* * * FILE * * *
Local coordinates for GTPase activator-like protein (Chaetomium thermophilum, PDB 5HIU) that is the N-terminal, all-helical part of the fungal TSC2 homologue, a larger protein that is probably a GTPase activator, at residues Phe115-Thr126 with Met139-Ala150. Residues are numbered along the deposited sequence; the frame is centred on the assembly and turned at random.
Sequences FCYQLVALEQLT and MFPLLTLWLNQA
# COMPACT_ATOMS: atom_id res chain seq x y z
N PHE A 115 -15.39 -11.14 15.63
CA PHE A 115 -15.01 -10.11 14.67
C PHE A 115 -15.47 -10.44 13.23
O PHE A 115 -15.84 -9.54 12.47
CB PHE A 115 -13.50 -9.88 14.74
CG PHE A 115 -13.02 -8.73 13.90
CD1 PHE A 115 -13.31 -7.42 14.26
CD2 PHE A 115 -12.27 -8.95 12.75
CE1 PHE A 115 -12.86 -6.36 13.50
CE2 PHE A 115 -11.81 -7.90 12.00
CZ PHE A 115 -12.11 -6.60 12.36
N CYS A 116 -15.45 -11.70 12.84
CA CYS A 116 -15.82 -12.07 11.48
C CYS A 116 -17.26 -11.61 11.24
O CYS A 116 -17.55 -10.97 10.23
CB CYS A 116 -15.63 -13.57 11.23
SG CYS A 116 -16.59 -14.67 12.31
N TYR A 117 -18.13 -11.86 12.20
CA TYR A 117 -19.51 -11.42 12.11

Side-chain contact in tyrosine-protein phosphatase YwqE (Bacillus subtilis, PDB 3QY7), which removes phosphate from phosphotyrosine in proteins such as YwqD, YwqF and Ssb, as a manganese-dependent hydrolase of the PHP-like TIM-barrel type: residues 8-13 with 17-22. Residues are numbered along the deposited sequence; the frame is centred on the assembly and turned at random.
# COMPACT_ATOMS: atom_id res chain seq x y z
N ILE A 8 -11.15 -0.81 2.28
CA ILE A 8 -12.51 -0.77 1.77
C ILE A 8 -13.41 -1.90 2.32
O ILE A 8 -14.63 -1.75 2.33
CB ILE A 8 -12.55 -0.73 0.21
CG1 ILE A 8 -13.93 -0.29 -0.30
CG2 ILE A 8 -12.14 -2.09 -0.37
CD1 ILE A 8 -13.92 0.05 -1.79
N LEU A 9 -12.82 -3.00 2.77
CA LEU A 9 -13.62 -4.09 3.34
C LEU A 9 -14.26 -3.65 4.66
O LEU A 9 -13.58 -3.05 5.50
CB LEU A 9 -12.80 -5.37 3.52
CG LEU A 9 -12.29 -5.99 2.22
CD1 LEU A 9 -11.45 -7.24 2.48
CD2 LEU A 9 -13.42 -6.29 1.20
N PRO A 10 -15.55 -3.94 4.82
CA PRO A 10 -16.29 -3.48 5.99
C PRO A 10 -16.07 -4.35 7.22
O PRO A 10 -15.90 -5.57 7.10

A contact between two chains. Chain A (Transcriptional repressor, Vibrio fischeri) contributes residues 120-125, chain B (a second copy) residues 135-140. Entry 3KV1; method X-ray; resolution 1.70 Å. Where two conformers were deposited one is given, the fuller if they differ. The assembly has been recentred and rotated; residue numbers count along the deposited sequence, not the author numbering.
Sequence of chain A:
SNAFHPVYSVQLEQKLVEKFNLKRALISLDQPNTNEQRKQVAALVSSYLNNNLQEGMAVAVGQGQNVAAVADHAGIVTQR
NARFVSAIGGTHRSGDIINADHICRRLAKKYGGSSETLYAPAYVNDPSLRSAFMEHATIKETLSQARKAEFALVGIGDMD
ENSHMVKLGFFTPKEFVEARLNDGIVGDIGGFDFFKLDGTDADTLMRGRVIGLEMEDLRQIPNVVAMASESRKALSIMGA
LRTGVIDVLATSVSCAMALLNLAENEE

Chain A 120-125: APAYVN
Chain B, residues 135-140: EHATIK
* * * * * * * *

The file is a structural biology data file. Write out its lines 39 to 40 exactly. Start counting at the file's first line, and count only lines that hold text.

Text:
CD1 LEU A 9 -11.45 -7.24 2.48
CD2 LEU A 9 -13.42 -6.29 1.20